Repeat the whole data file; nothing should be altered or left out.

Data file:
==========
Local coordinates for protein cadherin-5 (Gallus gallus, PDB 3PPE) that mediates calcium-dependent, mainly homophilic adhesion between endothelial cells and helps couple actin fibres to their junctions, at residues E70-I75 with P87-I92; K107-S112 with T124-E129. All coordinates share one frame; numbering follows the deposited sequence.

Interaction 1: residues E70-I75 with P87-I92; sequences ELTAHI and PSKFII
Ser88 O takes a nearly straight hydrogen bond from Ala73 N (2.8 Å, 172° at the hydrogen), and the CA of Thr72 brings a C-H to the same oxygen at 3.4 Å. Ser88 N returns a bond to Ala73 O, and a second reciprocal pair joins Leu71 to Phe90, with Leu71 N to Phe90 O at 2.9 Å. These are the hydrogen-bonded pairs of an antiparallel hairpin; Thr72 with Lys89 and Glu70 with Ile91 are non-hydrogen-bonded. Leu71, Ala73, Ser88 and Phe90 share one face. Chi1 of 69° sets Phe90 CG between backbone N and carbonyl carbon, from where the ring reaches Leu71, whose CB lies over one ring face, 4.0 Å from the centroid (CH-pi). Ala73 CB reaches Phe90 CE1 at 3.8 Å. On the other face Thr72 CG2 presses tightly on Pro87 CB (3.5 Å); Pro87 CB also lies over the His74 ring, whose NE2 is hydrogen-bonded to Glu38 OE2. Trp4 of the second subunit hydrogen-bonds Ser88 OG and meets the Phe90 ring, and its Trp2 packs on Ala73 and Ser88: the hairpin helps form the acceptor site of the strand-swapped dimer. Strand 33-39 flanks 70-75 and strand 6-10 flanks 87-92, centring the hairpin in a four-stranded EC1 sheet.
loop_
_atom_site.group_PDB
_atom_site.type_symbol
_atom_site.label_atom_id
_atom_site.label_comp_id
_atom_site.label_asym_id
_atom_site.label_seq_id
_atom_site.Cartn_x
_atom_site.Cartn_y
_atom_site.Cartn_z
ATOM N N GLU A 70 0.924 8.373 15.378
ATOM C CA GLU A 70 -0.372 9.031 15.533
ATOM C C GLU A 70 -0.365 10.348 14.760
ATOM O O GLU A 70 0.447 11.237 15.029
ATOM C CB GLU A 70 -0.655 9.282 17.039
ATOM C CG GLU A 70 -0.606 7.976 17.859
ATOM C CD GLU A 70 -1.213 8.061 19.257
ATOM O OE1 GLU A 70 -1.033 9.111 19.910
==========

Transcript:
Local coordinates for protein cadherin-5 (Gallus gallus, PDB 3PPE) that mediates calcium-dependent, mainly homophilic adhesion between endothelial cells and helps couple actin fibres to their junctions, at residues E70-I75 with P87-I92; K107-S112 with T124-E129. All coordinates share one frame; numbering follows the deposited sequence.

Interaction 1: residues E70-I75 with P87-I92; sequences ELTAHI and PSKFII
Ser88 O takes a nearly straight hydrogen bond from Ala73 N (2.8 Å, 172° at the hydrogen), and the CA of Thr72 brings a C-H to the same oxygen at 3.4 Å. Ser88 N returns a bond to Ala73 O, and a second reciprocal pair joins Leu71 to Phe90, with Leu71 N to Phe90 O at 2.9 Å. These are the hydrogen-bonded pairs of an antiparallel hairpin; Thr72 with Lys89 and Glu70 with Ile91 are non-hydrogen-bonded. Leu71, Ala73, Ser88 and Phe90 share one face. Chi1 of 69° sets Phe90 CG between backbone N and carbonyl carbon, from where the ring reaches Leu71, whose CB lies over one ring face, 4.0 Å from the centroid (CH-pi). Ala73 CB reaches Phe90 CE1 at 3.8 Å. On the other face Thr72 CG2 presses tightly on Pro87 CB (3.5 Å); Pro87 CB also lies over the His74 ring, whose NE2 is hydrogen-bonded to Glu38 OE2. Trp4 of the second subunit hydrogen-bonds Ser88 OG and meets the Phe90 ring, and its Trp2 packs on Ala73 and Ser88: the hairpin helps form the acceptor site of the strand-swapped dimer. Strand 33-39 flanks 70-75 and strand 6-10 flanks 87-92, centring the hairpin in a four-stranded EC1 sheet.
loop_
_atom_site.group_PDB
_atom_site.type_symbol
_atom_site.label_atom_id
_atom_site.label_comp_id
_atom_site.label_asym_id
_atom_site.label_seq_id
_atom_site.Cartn_x
_atom_site.Cartn_y
_atom_site.Cartn_z
ATOM N N GLU A 70 0.924 8.373 15.378
ATOM C CA GLU A 70 -0.372 9.031 15.533
ATOM C C GLU A 70 -0.365 10.348 14.760
ATOM O O GLU A 70 0.447 11.237 15.029
ATOM C CB GLU A 70 -0.655 9.282 17.039
ATOM C CG GLU A 70 -0.606 7.976 17.859
ATOM C CD GLU A 70 -1.213 8.061 19.257
ATOM O OE1 GLU A 70 -1.033 9.111 19.910